Clements is accused of shooting to death Joshua Funches after Funches allowed his dog to urinate in Clements' front yard.
Neighbors say they are stunned by the killing that took place Sunday night in the suburb south of Chicago.
Clements was famous for his well-manicured yard, winning his town's lawn upkeep award.
Residents of University Park say they live in a safe and quiet community, and that Charles Clements is a stalwart of the neighborhood who has always taken pride in his well-manicured lawn.
Family members of the victim cannot believe he was gunned down over a minor incident, leaving his mother without a son and his girlfriend without a father for his children.
"Now I don't have nobody, I am all alone with just the Lord now," said mother Patricia Funches.
Clements, 69, a former marine who resides in University Park, is being held on a $3 million bond. He has been accused of fatally shooting his neighbor, 23-year-old Joshua Funches.
Funches' puppy urinated on Clements' lawn. Mrs. Funches says Clements followed her son on his way home, pulled out a gun, and pointed it at him.
"The man raised up his hand and said 'I got a gun I'm going to shoot you,'" said Funches. "My son said, 'Mister, you should not pull out a gun unless you mean to use it,' and he shot him."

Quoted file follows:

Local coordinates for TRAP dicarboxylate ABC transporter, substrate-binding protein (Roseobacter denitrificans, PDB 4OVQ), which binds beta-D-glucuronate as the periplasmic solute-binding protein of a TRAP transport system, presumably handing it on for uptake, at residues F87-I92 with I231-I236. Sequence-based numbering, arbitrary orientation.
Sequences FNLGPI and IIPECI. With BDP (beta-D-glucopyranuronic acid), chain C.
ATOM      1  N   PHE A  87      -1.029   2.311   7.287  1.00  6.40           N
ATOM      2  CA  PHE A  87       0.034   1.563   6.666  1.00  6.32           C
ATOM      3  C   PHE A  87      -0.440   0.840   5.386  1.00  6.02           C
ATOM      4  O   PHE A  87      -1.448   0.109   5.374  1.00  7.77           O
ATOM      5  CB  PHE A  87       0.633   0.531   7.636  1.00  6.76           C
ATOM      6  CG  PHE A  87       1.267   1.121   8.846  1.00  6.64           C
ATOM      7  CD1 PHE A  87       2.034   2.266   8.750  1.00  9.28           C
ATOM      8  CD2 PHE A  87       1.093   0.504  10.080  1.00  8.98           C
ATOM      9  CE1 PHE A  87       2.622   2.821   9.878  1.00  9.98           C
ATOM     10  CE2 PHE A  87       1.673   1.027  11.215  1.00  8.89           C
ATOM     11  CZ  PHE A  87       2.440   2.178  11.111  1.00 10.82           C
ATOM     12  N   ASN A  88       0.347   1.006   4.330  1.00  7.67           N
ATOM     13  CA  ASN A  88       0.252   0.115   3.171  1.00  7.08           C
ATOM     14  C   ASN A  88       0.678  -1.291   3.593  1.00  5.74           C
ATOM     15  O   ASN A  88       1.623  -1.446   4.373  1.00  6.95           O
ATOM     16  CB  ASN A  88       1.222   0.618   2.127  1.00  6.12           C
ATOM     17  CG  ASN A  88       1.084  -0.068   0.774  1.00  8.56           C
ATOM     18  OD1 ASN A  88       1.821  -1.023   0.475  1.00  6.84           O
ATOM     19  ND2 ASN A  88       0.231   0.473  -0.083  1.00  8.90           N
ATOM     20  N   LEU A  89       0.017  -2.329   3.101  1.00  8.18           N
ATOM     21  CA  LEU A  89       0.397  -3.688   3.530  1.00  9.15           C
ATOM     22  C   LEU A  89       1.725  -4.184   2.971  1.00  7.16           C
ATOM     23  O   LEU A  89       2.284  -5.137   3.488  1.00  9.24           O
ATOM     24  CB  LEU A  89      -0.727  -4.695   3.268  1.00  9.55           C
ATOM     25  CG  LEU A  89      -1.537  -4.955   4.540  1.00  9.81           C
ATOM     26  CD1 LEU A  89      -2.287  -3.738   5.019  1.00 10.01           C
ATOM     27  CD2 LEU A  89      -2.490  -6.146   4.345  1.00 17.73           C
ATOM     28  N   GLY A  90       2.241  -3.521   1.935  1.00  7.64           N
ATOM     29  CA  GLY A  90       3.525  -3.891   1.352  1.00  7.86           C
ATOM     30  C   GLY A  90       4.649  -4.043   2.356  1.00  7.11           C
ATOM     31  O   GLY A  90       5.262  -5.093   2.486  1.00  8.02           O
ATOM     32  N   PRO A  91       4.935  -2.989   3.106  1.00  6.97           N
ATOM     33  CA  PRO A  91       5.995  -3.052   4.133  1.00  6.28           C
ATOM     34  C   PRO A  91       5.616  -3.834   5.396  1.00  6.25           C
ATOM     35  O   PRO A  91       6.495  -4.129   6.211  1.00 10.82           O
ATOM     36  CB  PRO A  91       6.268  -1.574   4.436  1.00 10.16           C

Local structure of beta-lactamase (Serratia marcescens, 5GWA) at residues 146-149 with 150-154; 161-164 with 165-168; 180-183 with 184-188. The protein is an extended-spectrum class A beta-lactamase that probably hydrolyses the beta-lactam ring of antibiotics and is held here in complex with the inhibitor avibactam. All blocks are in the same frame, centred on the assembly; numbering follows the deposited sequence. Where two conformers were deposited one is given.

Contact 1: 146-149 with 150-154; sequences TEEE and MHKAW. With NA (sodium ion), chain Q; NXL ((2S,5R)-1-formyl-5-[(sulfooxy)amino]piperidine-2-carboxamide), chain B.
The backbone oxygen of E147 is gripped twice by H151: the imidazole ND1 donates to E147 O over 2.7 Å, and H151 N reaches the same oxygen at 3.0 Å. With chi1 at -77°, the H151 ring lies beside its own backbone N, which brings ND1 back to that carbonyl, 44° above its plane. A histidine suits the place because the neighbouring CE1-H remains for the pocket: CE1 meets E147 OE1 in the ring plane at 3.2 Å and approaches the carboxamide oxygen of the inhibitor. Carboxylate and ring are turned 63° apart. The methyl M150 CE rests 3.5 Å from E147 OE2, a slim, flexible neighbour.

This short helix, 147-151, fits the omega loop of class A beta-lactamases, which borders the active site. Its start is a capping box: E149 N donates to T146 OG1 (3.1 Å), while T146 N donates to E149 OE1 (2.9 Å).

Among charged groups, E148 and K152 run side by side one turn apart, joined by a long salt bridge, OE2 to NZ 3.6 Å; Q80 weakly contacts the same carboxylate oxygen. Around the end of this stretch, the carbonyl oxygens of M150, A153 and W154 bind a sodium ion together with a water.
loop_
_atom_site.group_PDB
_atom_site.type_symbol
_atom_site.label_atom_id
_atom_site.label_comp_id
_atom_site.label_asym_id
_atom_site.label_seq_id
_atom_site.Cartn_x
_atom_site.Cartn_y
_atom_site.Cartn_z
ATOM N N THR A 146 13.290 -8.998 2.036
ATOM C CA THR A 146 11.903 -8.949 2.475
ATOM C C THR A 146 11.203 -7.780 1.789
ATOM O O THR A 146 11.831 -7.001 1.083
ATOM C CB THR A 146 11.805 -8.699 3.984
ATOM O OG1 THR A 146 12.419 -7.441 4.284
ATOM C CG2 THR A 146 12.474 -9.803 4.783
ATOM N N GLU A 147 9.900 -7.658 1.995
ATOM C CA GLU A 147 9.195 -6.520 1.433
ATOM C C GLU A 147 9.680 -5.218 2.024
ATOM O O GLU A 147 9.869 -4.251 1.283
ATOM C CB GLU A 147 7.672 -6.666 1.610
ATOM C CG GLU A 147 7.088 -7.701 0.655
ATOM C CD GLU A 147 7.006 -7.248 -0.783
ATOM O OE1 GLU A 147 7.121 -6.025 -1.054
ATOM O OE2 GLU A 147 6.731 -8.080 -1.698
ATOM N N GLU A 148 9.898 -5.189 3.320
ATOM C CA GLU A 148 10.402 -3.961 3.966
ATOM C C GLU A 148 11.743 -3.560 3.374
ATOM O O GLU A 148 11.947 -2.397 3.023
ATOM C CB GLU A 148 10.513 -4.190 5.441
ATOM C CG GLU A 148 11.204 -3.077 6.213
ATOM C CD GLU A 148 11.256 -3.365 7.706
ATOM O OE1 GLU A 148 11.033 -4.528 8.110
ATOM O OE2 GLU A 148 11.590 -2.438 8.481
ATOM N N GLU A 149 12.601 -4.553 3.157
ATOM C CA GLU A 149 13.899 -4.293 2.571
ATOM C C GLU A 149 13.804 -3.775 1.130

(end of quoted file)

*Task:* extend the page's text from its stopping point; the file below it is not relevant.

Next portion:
Clements' neighbors say that his lawn is his passion, and that he has won several south suburban beautification awards for its upkeep.
"We have known Chuck for 15, 20 years, he and his wife Marion, and I mean they are sort of the stalwarts of the block," said neighbor Lloyd Allison.
"Every year this man wins the beautification for having the prettiest grass," said Funches. "How do you weigh grass over a human beings' life?"
Neighbors are shocked that the father of two, with his girlfriend expecting his third child in August, would be gunned down over a minor incident.
"I feel like it's pointless, I'm still shocked - I can't believe it," said neighbor Lishann Byers. "How could a person die who I grew up with and went to school with? He was a cool person."
Patricia Funches said she wants justice to prevail, and that her son was a good child and she does not want his death to have been in vain.
"My child should not have had to die like that," said Funches. "My child should have buried me, not me bury my child."